The Blue Revolution Hawaii board met yesterday, with some sorrowfulness, as one of our members, Guy Toyama (left), earlier this week passed away at the age of 42.  Three days earlier, a key inspiration for the Blue Revolution, Paul Yuen (right), also suddenly died.  Blue Revolution Hawaii is the synthesis of half a century of efforts validating Hawaii as the headquarters of the Blue Revolution.

Ostensibly, there is no real beginning for the Blue Revolution, as innumerable marine pioneers over the past century have contributed to this progress.   Let us begin in 1972, forty years ago, when Hawaii ocean engineer John Craven (left above) and Japanese architect Kiyonori Kikutake built a model of a floating city and towed it to Kaneohe Bay.  Alas, it sank, and remains rusting away.  John went on to found the Natural Energy Laboratory of Hawaii in 1974, while Governor George Ariyoshi the adjacent Hawaii Ocean Science and Technology Park in 1985.  In 1990 the two were combined into the Natural Energy Laboratory of Hawaii Authority (NELHA):


There are a few who wonder if this was wise, as now NELHA needs to assure that every project is self-sufficient.  For a field so formative, there has to be a vibrant R&D component to solidify the science and engineering, and cultivate new ideas and pathways.  The Pacific International Ocean Station, described in a 3June2012 posting, is the open ocean extension of NELHA, except that the early focus will be on technology transfer, with opportunities for free enterprise activity.

Early insights came from Spilly Spilhaus (left), founder of the Sea Grant Program, with his dreams about colonization of the ocean, and Joe Vadus (right), chief ocean technologist of the National Oceanic and Atmospheric Adminstration, who had the drive and imagination to dream about what could be.

The first real piece of hardware that actually worked on the open ocean was Mini-OTEC off NELHA at Keahole Point, Hawaii, in 1979.  Jim Wenzel and his Lockheed crew were the first to attain net positive for ocean thermal energy conversion (OTEC).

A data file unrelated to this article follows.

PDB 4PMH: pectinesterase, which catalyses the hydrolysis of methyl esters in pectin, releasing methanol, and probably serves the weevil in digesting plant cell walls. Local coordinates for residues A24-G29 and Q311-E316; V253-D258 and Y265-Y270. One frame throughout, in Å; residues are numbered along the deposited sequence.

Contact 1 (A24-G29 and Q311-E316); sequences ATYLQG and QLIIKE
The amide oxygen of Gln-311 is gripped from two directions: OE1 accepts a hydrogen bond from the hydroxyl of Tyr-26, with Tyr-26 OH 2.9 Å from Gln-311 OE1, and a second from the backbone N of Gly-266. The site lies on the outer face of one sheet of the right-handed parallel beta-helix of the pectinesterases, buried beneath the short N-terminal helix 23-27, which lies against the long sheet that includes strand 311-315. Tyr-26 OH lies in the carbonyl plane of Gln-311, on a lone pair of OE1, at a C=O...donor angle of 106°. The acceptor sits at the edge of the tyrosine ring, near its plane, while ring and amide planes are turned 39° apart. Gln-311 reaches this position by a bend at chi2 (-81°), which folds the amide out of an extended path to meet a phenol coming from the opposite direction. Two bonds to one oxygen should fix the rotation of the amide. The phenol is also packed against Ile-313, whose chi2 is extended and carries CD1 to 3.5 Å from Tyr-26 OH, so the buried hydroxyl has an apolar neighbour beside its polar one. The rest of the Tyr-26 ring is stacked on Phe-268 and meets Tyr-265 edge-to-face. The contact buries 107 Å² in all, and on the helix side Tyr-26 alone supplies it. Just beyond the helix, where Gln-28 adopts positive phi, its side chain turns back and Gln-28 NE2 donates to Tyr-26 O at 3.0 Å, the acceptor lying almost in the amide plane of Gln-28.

Patrick Takahashi had just joined the staff of U.S. Senator Spark Matsunaga, and he helped draft the original bill for OTEC R&D.  The legislation was enacted in 1980.  The language suggested 10,000 MW by 1999.  During this same period, U.S. Senator Dan Inouye also succeeded in passing legislation to stimulate the commercialization of the technology.  Well, advancements have been elusive, for there is exactly zero MW operating today.  However, click on the current state of development, as there is newfound reason for some optimism.  Of course,  while OTEC is the necessary natural energy source, it is only an element of the Blue Revolution.

Chapter four of SIMPLE SOLUTIONS for Planet Earth is on the Blue Revolution, while the Huffington Post has published three articles on the subject:




In a nutshell, while the Green Revolution merely led to an expansion of grain production, the Blue Revolution shows promise as the next major opportunity to produce clean energy, marine biomass plantations, next generation fisheries and other co-products, while remediating global warming and preventing the formation of hurricanes.

So back to the history, in the early to mid-80's, Paul Yuen and Pat enlisted the assistance of Fujio Matsuda (left), who was then president of the University of Hawaii, and George Ariyoshi (right), who was governor of Hawaii, to create the Pacific International Center for High Technology Research (PICHTR) as a partnership with Japan to establish in Hawaii a clean technology transfer organization to complement university research for the benefit of the Pacific Islands and World.  PICHTR succeeded in attaining net positive in 1992 with a 210 kW open cycle OTEC experiment at NELHA.

In 1991, Pat co-authored a presentation on the Blue Revolution by Hawaii Senator Richard Matsuura (left) to the The First Very Large Floating Structures Conference held in Honolulu.  In 1992 Senator Dan Inouye (right) published in SEA TECHNOLOGY The American Blue Revolution.  During this period, Joseph Vadus and Pat co-chaired a workshop in Kona, where the participants came to a conclusion that a 100,000 square foot (one hectare) floating platform could be built for $500 million, half the cost of one B-2 bomber, with a target date of the Year 2000.

The notion of half a billion dollars scared funding agencies and congressional staffers.  So a decision was made to pursue specific marine bio-product and ocean enhancement pathways, which someday in the future could be integrated unto a floating platform.  It was left to the private sector to develop OTEC.